A lymphoma diagnosis is terrifying. First, you will experience shock, and then terror. Shock because we all go through life thinking and even naively believing, “these things do not happen to my family or me.” Shock because it did happen to you or your family.
Wrapping your mind around the diagnosis can be overwhelming. Once it actually sinks in, then you begin to ask the doctor, “what now? Where do I go from here? How long am I going to live?” The doctor will explain the treatment options that are available to you. Those options will depend on the type of lymphoma you have.
The two most well-known diagnoses are Hodgkin’s and Non-Hodgkin’s. But what exactly is lymphoma?
Questions about lymphoma
What is lymphoma? It is a cancer of the lymphatic system, which is part of the immune system and helps fight off germs, bacteria, and viruses and removes toxins from the body.
How many types of lymphoma are there? Four other types are often talked about; these include Chronic lymphocytic leukemia, Cutaneous B-cell lymphoma, Cutaneous T-cell lymphoma, and Waldenstrom macroglobulinemia. However, non-Hodgkin’s contains 30 separate groups.
What is the survival rate of lymphoma? The average survival rate is between 70 and 90 percent at the five-year mark. That gives patients hope with treatment that they will survive.
Treatment for lymphoma
What are the primary treatments for lymphoma? There are seven different treatments, which one is right for you will depend on which lymphoma you have. The seven are:
- Biological therapy
- Bone marrow
- Stem cell transplantation
- CAR T-cell therapy
Sometimes a combination of therapies can be used, such as radiation and chemotherapy. Your oncologist will determine which therapy or therapies will best suit your treatment plan based on your type of lymphoma, the severity of the lymphoma, and your overall health.
Treatments will be challenging. You will experience a range of issues from the therapies. Issues such as:
- Hair loss
- Low red blood cells
- Low platelets
- Bowel problems
- Lack of appetite
- Risk of infection
Those are just a few of the issues that may challenge you during treatments. The doctor may be able to prescribe medications that can help with nausea, vomiting, or bowel problems. Discuss any issues you are having during therapy with the doctor, even if you don’t think it is a side effect of the treatment you are on.
Symptoms of lymphoma
What are the symptoms of lymphoma? There are several signs of lymphoma that, at first glance, could be caused by other health issues. Some of these symptoms include:
- Swelling of the lymph nodes of the neck, armpits, or groin
- Chronic fatigue
- Running a temperature
- Night sweats
- Shortness of breath
- Weight loss without trying to lose weight
- Itchy skin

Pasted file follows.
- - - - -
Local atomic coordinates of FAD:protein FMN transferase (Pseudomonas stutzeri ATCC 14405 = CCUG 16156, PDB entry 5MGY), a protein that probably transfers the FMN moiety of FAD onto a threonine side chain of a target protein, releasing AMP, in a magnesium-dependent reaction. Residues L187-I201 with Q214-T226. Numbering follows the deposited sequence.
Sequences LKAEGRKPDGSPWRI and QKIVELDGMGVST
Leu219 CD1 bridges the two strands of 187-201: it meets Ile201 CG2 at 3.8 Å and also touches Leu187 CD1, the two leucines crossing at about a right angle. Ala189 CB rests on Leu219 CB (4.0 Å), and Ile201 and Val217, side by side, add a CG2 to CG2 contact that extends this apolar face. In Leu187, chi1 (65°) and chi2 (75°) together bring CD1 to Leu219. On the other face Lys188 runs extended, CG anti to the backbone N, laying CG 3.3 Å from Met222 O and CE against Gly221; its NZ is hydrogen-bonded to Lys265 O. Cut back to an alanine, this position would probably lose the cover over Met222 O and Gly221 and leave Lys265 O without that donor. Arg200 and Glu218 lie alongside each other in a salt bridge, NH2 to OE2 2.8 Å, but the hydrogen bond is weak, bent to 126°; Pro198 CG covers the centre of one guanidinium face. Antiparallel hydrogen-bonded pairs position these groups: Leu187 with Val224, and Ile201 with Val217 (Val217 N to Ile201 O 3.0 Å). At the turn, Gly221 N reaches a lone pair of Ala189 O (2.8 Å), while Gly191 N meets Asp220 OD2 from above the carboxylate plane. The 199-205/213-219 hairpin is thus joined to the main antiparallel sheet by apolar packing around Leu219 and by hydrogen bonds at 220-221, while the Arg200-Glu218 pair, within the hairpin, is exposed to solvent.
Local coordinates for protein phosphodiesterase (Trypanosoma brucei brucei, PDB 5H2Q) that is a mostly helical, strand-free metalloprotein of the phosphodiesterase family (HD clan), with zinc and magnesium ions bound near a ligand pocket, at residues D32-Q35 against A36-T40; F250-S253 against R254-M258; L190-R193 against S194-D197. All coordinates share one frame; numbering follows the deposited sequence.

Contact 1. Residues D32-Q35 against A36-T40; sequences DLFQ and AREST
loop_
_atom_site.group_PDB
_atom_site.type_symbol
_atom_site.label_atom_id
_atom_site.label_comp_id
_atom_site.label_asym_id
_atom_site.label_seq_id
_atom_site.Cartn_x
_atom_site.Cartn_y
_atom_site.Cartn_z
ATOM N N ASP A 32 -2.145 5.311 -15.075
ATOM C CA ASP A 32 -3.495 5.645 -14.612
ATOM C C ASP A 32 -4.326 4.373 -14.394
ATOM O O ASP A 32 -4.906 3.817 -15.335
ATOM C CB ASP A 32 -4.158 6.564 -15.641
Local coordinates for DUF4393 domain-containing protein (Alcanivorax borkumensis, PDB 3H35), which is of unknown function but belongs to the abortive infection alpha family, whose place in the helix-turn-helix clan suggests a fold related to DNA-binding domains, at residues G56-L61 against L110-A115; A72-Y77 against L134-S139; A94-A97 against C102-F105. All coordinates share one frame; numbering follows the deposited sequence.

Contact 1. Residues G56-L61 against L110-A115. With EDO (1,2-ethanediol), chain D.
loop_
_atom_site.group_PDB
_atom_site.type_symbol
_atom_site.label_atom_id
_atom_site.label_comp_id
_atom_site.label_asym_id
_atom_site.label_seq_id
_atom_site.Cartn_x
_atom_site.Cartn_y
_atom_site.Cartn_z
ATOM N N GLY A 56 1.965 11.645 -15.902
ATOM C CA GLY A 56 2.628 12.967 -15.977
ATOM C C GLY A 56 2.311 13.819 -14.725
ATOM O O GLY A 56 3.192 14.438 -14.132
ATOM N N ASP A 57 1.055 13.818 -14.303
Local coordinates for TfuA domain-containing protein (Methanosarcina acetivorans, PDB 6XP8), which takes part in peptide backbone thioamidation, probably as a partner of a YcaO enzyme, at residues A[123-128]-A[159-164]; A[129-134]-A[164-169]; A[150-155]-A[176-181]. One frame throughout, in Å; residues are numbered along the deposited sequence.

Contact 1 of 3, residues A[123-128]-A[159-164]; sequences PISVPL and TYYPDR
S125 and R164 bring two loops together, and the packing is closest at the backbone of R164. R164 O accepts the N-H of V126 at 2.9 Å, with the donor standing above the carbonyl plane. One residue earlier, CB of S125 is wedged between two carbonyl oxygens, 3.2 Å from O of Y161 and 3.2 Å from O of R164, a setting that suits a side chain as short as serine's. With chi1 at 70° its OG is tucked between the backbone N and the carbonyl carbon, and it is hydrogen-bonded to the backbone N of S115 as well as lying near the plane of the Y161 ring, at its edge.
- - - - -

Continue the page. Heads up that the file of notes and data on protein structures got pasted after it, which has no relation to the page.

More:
If you experience any of these symptoms by themselves or more than one, see your doctor as soon as possible. Tell the doctor the symptoms and describe them completely so he or she can determine what types of tests you will have.
The doctor will also consider your Leukemia risk factors before sending you for tests. The risk factors are as follows:
- Age – 55 or over tend to be more at risk
- Sex – males develop lymphoma more than women
- An impaired immune system
- Developing certain infections
Your family history will also be considered along with those risk factors listed above when determining the tests that they will use.
How can you reduce your challenges?
How can you reduce your challenges to treatments? Start by eating a nutritious diet that is plentiful in vegetables and fruits. Be sure to eat healthy fats and protein from sources such as nuts, fish, eggs, and lean meats.
Exercise can help reduce your fatigue by helping you sleep better as well as giving you energy. You must be careful not to overdo it, but you should try to do physical movements every day for at least 20 minutes. Training can include: walking, swimming, bicycling, things that do require high impact are good exercise. Exercise will also reduce your stress and blood pressure while helping to strengthen the heart.
Another way to reduce your challenges during treatment is to set up a driver who will take you to and from your therapies. You may also need to set up people to do your cooking, cleaning, shopping, or helping the kids during treatment cycles should you become fatigued, weak, or too nauseous to do these things for yourself.
Life with lymphoma and the treatment for it can present challenges, but you and your doctor can meet those tests by anticipating and planning ahead. Being prepared for the trials of your Lymphoma diagnosis and treatment will help lower the stress and anxiety that you feel about it.